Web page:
What Are IT Analysts and Why Do IT Startups Need to Care About Them by Dan Miklovic (An ITEN Mentor)

Once an IT startup gets its product out of Beta and has a few pilot customers one of the first things they turn their attention to is trying “to get the word out” to build product interest and demonstrate to investors that their idea has market potential.  One channel that most startups overlook is the IT Research and Advisory firms, also known as IT Analyst firms.  The largest and best known of these is Gartner (or as it sometimes called Gartner Group, which was the original name), the three billion-plus dollar giant in the field.  Other firms that cover the IT spectrum include Forrester Research, IDC and Frost & Sullivan as well as dozens of large and small specialist firms.  While the larger firms like Gartner cover just about every niche of IT that a CIO might have interest in, specialists forms often focus in on a particular technology area such as Harbor Research which covers IoT or Verdantix which covers EH&S technology.

Most of the analyst firms target the CIO or the CTO while some focus on the business unit leader who needs technology to compete in today’s world.  Some are more prevalent in the consumer IT markets while others tend to focus on the business IT user.  IT analysts are often misunderstood, overlooked and underutilized by startups, especially in their early stages.

What Do IT Analyst Firms Deliver and Who Do They Serve?

Analyst firms have two primary constituencies, end users and technology suppliers. The end users engage analyst firms to understand what technology trends they should embrace and when, which vendors offer solutions and services that can help them achieve their goals and how best implement technology once the product choices have been made.

Technology providers engage analyst firms to get market size projections, understand end-user buying behaviors, and to influence the analysts’ perception of their solutions and services.  Some firms will provide research for-hire to aid in a vendors marketing effort. The most reputable firms will license only self-funded content after it is created, while others will provide content on-demand for suppliers. This paid-for research can either be vendor neutral and just helping to establish end-user understanding about technology or it can be “pay for play” endorsement and reviews of a vendor’s offerings. A third set of customers that engage with analysts are the financial community who are seeking insight on market dynamics, M&A potential, and analyst perception of a specific company’s prospects for growth.

How an Analyst Firm Can Kick Start (Or Stall) Growth

Being covered by one of the larger analyst firms in a market report or an emerging technologies report can provide instant global visibility, especially if the firm is one of the industry giants like Gartner with thousands of clients looking for guidance.  A positive recommendation can, however, be a double-edged sword in that the interest from potential customers could overwhelm a small company, but it can be the trigger for exponential growth as well.  Likewise, a negative review by a major analyst firm can greatly complicate finding willing customers that will gamble on your small startup.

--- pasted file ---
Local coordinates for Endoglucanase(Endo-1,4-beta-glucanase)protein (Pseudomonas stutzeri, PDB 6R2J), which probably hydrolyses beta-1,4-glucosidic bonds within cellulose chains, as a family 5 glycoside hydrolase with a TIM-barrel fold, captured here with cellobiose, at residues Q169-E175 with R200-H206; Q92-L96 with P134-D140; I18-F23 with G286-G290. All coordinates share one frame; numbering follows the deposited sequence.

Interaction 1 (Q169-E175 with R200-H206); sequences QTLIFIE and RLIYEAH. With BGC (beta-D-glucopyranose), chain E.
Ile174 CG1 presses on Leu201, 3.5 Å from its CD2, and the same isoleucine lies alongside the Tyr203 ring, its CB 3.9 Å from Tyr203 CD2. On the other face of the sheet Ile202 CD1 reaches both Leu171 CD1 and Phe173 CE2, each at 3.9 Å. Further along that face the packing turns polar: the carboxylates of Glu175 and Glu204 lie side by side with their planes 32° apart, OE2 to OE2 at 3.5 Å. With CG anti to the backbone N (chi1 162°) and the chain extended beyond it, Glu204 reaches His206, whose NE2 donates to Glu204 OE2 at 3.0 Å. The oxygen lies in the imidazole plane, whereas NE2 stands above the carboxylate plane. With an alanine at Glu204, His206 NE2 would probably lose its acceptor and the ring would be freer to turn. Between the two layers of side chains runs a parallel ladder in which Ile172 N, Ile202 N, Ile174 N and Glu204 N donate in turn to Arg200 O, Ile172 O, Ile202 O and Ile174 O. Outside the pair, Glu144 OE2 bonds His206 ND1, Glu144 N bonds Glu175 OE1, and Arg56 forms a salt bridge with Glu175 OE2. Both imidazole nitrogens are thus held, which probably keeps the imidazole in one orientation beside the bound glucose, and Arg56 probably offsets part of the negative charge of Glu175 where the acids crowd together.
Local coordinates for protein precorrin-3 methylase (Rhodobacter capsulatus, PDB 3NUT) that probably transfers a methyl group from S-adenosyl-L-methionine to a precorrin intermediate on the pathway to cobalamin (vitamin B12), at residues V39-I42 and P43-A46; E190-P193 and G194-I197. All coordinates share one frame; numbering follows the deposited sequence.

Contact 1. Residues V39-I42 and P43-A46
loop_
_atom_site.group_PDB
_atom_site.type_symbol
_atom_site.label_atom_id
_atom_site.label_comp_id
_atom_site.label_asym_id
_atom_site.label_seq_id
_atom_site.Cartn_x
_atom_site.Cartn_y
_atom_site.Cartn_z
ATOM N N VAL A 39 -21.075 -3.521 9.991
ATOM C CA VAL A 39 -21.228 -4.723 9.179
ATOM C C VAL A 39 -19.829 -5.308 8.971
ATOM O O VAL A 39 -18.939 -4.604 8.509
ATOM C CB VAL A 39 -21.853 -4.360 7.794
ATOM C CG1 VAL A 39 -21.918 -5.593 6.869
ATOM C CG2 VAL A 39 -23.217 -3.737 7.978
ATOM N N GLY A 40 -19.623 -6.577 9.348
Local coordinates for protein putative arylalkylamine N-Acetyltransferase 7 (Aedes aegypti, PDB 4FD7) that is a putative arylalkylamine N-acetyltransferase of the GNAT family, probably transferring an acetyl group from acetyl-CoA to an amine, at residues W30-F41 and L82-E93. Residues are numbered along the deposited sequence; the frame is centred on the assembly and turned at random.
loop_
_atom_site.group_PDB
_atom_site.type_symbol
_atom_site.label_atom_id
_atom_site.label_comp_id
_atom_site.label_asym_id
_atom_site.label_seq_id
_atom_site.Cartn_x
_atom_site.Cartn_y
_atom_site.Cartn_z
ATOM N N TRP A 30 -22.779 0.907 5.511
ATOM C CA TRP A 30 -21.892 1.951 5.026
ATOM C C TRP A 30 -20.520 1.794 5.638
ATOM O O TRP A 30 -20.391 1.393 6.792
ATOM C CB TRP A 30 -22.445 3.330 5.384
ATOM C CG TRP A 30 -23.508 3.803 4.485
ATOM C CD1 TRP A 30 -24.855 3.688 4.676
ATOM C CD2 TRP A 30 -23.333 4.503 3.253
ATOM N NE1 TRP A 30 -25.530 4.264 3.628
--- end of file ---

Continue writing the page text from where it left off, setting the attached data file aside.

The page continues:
For some startups it might be better to engage with a specialist or boutique analyst firm that has a more limited but likely highly engaged set of end users as this can be the opportunity to gain a handful of solid customers to really wring out your product’s features.  Also, with a boutique firm, the analysts likely are going to be more focused on your particular solution as they generally do not cover the breadth of the market that the Gartner’s of the industry cover.

Getting Analyst Coverage

The larger analyst firms have formalized processes to request an opportunity to brief the vendor community at the firm on your solution but the pressure on analysts’ time at the larger firms means you have to have a compelling story to catch their attention and get time on their calendar. Startups should try those formal channels which are usually posted somewhere on their website, but they also should get creative.  Go to events where the analysts gather like user group conferences for the larger vendors if you are offering adjunct technology or go to the analyst firms own conferences and request a 1 on 1 briefing with the analyst at the event.

For the smaller analyst firms some of the best ways to engage are by commenting on the blog posts (without blatant self-promotion), reach out to the analysts’ sales force, or engage via LinkedIn or other social media platforms.  An introduction by your financial backers is another avenue that can be productive, both with larger firms and the boutiques.  The key is persistence.  If your product is truly innovative analysts ultimately will cover it, because none of them want to miss the next Snapchat or ???? (your name here).

Dan Miklovic